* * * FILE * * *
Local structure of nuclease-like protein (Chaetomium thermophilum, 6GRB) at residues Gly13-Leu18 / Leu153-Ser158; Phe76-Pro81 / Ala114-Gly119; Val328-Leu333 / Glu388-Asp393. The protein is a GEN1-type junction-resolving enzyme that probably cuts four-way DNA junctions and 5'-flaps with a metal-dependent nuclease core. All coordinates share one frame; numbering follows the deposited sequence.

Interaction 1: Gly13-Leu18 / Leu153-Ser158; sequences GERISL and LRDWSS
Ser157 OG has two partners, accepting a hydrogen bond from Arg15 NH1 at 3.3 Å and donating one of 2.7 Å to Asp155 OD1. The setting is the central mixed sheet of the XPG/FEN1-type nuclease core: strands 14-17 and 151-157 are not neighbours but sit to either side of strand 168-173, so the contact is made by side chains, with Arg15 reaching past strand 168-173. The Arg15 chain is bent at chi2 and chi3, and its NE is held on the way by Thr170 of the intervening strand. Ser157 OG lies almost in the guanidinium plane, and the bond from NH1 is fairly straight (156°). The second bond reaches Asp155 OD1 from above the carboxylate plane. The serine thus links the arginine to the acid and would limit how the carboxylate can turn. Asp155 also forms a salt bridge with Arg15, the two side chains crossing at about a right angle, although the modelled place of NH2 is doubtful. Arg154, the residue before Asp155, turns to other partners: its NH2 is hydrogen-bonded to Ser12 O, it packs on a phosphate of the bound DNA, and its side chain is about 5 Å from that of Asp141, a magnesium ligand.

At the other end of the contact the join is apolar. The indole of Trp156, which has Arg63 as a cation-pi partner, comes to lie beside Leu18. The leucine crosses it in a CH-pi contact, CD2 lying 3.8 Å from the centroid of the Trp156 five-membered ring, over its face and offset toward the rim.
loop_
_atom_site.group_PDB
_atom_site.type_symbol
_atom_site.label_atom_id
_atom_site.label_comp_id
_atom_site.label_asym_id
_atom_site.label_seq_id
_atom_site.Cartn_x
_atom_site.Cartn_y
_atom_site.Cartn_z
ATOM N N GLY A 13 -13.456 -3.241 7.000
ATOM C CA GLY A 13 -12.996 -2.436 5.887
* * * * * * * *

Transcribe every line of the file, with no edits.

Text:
Local structure of nuclease-like protein (Chaetomium thermophilum, 6GRB) at residues Gly13-Leu18 / Leu153-Ser158; Phe76-Pro81 / Ala114-Gly119; Val328-Leu333 / Glu388-Asp393. The protein is a GEN1-type junction-resolving enzyme that probably cuts four-way DNA junctions and 5'-flaps with a metal-dependent nuclease core. All coordinates share one frame; numbering follows the deposited sequence.

Interaction 1: Gly13-Leu18 / Leu153-Ser158; sequences GERISL and LRDWSS
Ser157 OG has two partners, accepting a hydrogen bond from Arg15 NH1 at 3.3 Å and donating one of 2.7 Å to Asp155 OD1. The setting is the central mixed sheet of the XPG/FEN1-type nuclease core: strands 14-17 and 151-157 are not neighbours but sit to either side of strand 168-173, so the contact is made by side chains, with Arg15 reaching past strand 168-173. The Arg15 chain is bent at chi2 and chi3, and its NE is held on the way by Thr170 of the intervening strand. Ser157 OG lies almost in the guanidinium plane, and the bond from NH1 is fairly straight (156°). The second bond reaches Asp155 OD1 from above the carboxylate plane. The serine thus links the arginine to the acid and would limit how the carboxylate can turn. Asp155 also forms a salt bridge with Arg15, the two side chains crossing at about a right angle, although the modelled place of NH2 is doubtful. Arg154, the residue before Asp155, turns to other partners: its NH2 is hydrogen-bonded to Ser12 O, it packs on a phosphate of the bound DNA, and its side chain is about 5 Å from that of Asp141, a magnesium ligand.

At the other end of the contact the join is apolar. The indole of Trp156, which has Arg63 as a cation-pi partner, comes to lie beside Leu18. The leucine crosses it in a CH-pi contact, CD2 lying 3.8 Å from the centroid of the Trp156 five-membered ring, over its face and offset toward the rim.
loop_
_atom_site.group_PDB
_atom_site.type_symbol
_atom_site.label_atom_id
_atom_site.label_comp_id
_atom_site.label_asym_id
_atom_site.label_seq_id
_atom_site.Cartn_x
_atom_site.Cartn_y
_atom_site.Cartn_z
ATOM N N GLY A 13 -13.456 -3.241 7.000
ATOM C CA GLY A 13 -12.996 -2.436 5.887